Look at what you wrote, saying that I: “elevate yourself above Tamela and I and assert that not only are we wrong about racism (*newsflash* this is not just a personal belief or knowledge only the two of us share– this is much larger than us), but that you are an authority on it.”

There you go with assumptions again. You’re using a strawman argument, building up what you are so sure is reality and then metaphorically beating up that strawman…whereas if you’d paid closer attention to what I wrote, you’d have seen that your assumptions were simply wrong.

At no point have I “elevated” myself above you in any way. I admitted quite a few times to both of you that there are things that you know that I can never know, experiences you’ve had that I can never have. It is only two particular points where I said that Tamela is wrong about racism (not all whites are racist, and racism is borne of fear and suspicion), and all of a sudden we get into a long, drawn-out argument. The two of you seem to believe that you cannot be wrong about anything when it comes to racism. You seem to forget that you, like me, are human…and so you will sometimes be wrong.

Sometimes I’m wrong too. A couple weeks ago I got taken to school on Twitter about white privilege, and I was stupidly wrong. But I did finally admit that I was stupidly wrong, and I sincerely thanked the others for educating me and helping to remove some of my ignorance. The key, ma’am, is whether one has enough courage to accept when one is wrong, even when it comes to long-held beliefs. Prove me wrong and I’ll gladly post my sincere thanks to you, for I refuse to let my pride get in the way of my learning.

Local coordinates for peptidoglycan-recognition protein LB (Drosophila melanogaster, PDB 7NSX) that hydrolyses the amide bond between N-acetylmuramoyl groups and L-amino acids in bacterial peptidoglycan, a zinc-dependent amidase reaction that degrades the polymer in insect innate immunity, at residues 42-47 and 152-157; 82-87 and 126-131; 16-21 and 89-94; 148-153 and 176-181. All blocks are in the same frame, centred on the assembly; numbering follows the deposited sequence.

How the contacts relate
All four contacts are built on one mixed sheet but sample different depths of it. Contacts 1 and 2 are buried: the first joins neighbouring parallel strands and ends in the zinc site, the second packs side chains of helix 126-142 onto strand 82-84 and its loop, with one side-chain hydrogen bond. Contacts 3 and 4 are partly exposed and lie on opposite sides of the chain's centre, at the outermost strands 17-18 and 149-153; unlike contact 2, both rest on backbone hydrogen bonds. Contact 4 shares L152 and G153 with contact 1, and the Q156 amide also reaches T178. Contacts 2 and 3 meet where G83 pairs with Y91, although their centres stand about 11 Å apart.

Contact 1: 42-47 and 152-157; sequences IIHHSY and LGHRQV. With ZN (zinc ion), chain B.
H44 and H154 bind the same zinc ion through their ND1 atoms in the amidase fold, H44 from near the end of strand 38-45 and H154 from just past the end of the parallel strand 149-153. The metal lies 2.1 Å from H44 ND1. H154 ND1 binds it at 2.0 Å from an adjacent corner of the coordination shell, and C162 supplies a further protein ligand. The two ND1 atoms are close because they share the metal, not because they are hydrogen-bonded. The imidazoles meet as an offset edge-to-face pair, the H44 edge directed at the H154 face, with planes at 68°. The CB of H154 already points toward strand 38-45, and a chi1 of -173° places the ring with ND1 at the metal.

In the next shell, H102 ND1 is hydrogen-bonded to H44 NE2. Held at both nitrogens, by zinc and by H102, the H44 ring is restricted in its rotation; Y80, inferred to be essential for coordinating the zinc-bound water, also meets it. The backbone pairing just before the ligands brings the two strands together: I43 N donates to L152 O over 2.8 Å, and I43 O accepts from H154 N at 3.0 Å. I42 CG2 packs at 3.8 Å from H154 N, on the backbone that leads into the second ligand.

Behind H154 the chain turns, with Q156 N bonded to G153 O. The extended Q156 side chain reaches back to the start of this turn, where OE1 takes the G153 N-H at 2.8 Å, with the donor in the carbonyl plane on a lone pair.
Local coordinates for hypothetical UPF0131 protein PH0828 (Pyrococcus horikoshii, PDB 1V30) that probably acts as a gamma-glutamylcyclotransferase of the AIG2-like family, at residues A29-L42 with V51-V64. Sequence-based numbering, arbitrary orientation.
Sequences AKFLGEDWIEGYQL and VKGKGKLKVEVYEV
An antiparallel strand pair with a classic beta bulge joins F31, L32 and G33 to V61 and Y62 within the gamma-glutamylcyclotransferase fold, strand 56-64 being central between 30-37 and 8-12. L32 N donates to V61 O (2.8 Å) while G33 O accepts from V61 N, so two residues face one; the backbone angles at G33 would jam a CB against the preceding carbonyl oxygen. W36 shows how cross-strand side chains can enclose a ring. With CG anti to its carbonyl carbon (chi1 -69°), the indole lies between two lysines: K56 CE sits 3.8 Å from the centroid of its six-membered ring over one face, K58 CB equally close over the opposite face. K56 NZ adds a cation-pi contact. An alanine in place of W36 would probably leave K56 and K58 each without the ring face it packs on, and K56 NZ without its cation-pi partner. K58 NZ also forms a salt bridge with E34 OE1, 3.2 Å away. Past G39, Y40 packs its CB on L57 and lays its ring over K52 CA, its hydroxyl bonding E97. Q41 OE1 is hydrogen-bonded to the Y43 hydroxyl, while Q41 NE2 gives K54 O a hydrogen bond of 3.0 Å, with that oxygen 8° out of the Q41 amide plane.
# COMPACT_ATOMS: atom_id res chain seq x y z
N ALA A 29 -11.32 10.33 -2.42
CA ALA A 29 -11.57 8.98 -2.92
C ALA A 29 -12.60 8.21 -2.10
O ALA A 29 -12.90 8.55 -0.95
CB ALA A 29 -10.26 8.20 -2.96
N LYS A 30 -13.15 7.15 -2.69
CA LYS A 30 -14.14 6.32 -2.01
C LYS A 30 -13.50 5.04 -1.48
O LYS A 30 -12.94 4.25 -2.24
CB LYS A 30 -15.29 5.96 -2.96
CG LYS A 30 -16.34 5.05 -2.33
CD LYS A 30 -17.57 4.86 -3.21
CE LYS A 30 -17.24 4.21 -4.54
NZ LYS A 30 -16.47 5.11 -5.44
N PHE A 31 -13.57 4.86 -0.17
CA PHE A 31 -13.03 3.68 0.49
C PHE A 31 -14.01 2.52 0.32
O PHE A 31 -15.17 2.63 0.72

Also, I specifically pointed out that I am not some kind of authority on racism. I said: “I can’t be an “authority” on racism, for you and Tamela both know more about racism than I ever will.” Yet you still repeatedly accused me of claiming to be an authority on racism! I do know more than most whites when it comes to racism, but I can’t know as much as you do.

Look at what you said:

I just really love how you state that Tamela and I know more than you and then immediately attempt to say that in your state of knowing less than us, you can still declare that you know something we don’t and that something invalidates all that we’ve said.

Seriously, have you ever been a teacher? If you have, then surely you know that it’s not unusual for students to point out errors that the teachers make (at least in America, though overseas such impertinence is often swiftly punished). But like many teachers, you and Tamela seem to be offended the fact that someone who knows less than you on your chosen subject is telling you that you made a couple errors. The simple fact that I’m pointing at two errors does NOT mean that I know more than you!

Is that really so hard to accept?

You also accused me of patronizing you and Tamela, and that is a false accusation. Just because you personally want to believe that I’m just patronizing you doesn’t make it so. To me, patronization is an insult, and requires insincerity. Where in all my writing have I been insincere? I might be wrong about something, but I’m still sincere about it until someone proves to me that I’m wrong. I don’t do insincerity. I did not patronize. You only assumed that I did…and wrongly.